BlackBerry is turning to Foxconn, the world's largest contract manufacturer of electronics, to jointly develop and produce some models of handset, the two companies said on Friday.
The deal, announced as the company reported another quarterly loss, marks a major change in strategy at BlackBerry and is the first step away from the hardware market by the struggling phone maker, which until now had developed its own devices.
Working jointly with Foxconn, the partnership will begin with joint development of a handset for the Indonesian market, said John Chen, CEO of BlackBerry, in a conference call with analysts. Indonesia is one of BlackBerry's most important markets.
The phone will be produced at a new factory Foxconn is building in Indonesia and is expected to be available in the country in March or April 2014, said Chen.
"I've already held one in my hand that runs our BB10 software," said Chen, referring to the company's latest operating system, BlackBerry 10.
But going forward, Chen said he wants to shift more design and development work to Foxconn, especially for handsets aimed at developing markets.
"We're taking advantage of their efficiencies, their parts, their ability with logistics," he said. "Over time, I'd love them to design more handsets for us and I'd just do some really cool, high-end devices."
Chen said BlackBerry's designers in North America will focus on smartphones aimed at enterprise users in the short term.
"That does not imply over the long term that we won't get ourselves back into the consumer space, but in the foreseeable future until we get our finances back on solid footing, that is what we will do," said Chen.
BlackBerry's latest financial results, which were announced alongside the Foxconn deal, show the company has a lot to do before it gets back to that solid footing.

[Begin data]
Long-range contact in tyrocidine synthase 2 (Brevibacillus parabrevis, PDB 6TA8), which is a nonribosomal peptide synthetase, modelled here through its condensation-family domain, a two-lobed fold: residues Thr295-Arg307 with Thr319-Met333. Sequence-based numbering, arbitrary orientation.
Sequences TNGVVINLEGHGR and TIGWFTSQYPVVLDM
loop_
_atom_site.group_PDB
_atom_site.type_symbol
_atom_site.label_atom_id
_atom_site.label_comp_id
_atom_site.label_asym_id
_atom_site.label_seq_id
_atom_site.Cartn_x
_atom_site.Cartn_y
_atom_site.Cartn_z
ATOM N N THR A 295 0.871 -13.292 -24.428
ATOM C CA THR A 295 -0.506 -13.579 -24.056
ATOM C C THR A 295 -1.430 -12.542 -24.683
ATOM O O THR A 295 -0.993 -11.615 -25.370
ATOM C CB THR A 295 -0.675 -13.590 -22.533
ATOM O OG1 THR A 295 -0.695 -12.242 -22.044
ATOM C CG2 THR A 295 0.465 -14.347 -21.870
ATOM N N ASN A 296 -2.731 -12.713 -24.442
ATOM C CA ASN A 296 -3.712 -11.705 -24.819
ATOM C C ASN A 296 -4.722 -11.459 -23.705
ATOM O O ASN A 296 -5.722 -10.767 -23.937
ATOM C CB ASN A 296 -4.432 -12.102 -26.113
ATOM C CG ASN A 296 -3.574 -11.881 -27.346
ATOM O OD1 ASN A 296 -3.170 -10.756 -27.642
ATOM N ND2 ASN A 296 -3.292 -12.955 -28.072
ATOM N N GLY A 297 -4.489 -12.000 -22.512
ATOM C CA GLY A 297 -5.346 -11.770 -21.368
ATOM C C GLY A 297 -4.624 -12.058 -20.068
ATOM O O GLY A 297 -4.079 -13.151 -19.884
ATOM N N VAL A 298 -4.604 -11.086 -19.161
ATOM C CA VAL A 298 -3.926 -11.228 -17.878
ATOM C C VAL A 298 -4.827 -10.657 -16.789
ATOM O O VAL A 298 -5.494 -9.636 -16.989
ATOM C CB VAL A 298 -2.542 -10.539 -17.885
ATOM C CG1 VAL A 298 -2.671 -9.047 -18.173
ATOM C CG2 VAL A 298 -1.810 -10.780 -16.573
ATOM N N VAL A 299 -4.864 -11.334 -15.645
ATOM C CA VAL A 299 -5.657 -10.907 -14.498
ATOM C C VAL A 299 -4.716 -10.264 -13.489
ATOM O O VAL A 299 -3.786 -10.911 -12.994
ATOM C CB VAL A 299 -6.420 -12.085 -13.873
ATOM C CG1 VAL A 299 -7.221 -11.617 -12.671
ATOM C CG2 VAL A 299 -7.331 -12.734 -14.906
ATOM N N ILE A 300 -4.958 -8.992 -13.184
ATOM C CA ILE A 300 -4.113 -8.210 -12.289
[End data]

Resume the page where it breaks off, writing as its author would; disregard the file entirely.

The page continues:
Revenue in the September to November quarter was $1.2 billion, down 56 percent on the same quarter of 2012. The company recorded a net loss of $4.4 billion against a net profit of $9 million in the year-earlier quarter.
The figures represent a turbulent year for the company, which once ruled the mobile messaging market. The company's new BlackBerry 10 operating system received a cool response from consumer and enterprise users, who are increasingly turning to smartphones based on Apple's iOS and Google's Android operating system.
Later in the year, BlackBerry's board said it was talking with several companies regarding an acquisition of the company. Those talks ended in November when the board said it had decided to take a $1 billion loan from a consortium of companies led by Canada's Fairfax Financial Holdings and delist its stock.
Chen, former CEO of Sybase, was named to head the company at the same time.
"Going forward, we have a reasonable plan to invest, a clean balance sheet and we're strong in cash. We're no longer worrying about whether we are going to be around," Chen said Friday
Martyn Williams covers mobile telecoms, Silicon Valley and general technology breaking news for The IDG News Service. Follow Martyn on Twitter at @martyn_williams. Martyn's e-mail address is email@example.com